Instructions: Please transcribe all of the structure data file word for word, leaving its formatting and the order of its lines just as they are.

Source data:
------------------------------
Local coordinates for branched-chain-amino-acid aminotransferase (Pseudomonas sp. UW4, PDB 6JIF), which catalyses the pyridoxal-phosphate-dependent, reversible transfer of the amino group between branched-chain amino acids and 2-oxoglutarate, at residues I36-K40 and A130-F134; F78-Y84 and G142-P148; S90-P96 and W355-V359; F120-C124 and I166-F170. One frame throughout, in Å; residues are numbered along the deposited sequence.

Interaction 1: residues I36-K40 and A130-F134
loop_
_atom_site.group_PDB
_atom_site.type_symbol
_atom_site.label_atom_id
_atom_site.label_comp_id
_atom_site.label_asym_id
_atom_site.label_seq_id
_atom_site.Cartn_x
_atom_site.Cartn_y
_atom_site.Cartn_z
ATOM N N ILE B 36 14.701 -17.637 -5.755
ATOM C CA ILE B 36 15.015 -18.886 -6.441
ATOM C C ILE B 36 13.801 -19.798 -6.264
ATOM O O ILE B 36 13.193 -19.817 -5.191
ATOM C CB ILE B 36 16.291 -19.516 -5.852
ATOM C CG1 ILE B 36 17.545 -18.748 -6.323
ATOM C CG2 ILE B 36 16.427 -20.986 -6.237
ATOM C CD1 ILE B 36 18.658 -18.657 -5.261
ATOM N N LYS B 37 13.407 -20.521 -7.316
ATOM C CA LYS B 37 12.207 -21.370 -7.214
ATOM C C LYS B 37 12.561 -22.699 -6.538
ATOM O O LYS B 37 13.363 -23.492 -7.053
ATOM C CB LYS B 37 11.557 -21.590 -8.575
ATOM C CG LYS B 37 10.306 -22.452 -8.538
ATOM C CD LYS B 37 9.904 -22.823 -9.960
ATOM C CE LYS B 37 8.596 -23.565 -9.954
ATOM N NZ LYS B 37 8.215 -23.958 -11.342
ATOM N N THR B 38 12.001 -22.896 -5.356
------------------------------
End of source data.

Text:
Local coordinates for branched-chain-amino-acid aminotransferase (Pseudomonas sp. UW4, PDB 6JIF), which catalyses the pyridoxal-phosphate-dependent, reversible transfer of the amino group between branched-chain amino acids and 2-oxoglutarate, at residues I36-K40 and A130-F134; F78-Y84 and G142-P148; S90-P96 and W355-V359; F120-C124 and I166-F170. One frame throughout, in Å; residues are numbered along the deposited sequence.

Interaction 1: residues I36-K40 and A130-F134
loop_
_atom_site.group_PDB
_atom_site.type_symbol
_atom_site.label_atom_id
_atom_site.label_comp_id
_atom_site.label_asym_id
_atom_site.label_seq_id
_atom_site.Cartn_x
_atom_site.Cartn_y
_atom_site.Cartn_z
ATOM N N ILE B 36 14.701 -17.637 -5.755
ATOM C CA ILE B 36 15.015 -18.886 -6.441
ATOM C C ILE B 36 13.801 -19.798 -6.264
ATOM O O ILE B 36 13.193 -19.817 -5.191
ATOM C CB ILE B 36 16.291 -19.516 -5.852
ATOM C CG1 ILE B 36 17.545 -18.748 -6.323
ATOM C CG2 ILE B 36 16.427 -20.986 -6.237
ATOM C CD1 ILE B 36 18.658 -18.657 -5.261
ATOM N N LYS B 37 13.407 -20.521 -7.316
ATOM C CA LYS B 37 12.207 -21.370 -7.214
ATOM C C LYS B 37 12.561 -22.699 -6.538
ATOM O O LYS B 37 13.363 -23.492 -7.053
ATOM C CB LYS B 37 11.557 -21.590 -8.575
ATOM C CG LYS B 37 10.306 -22.452 -8.538
ATOM C CD LYS B 37 9.904 -22.823 -9.960
ATOM C CE LYS B 37 8.596 -23.565 -9.954
ATOM N NZ LYS B 37 8.215 -23.958 -11.342
ATOM N N THR B 38 12.001 -22.896 -5.356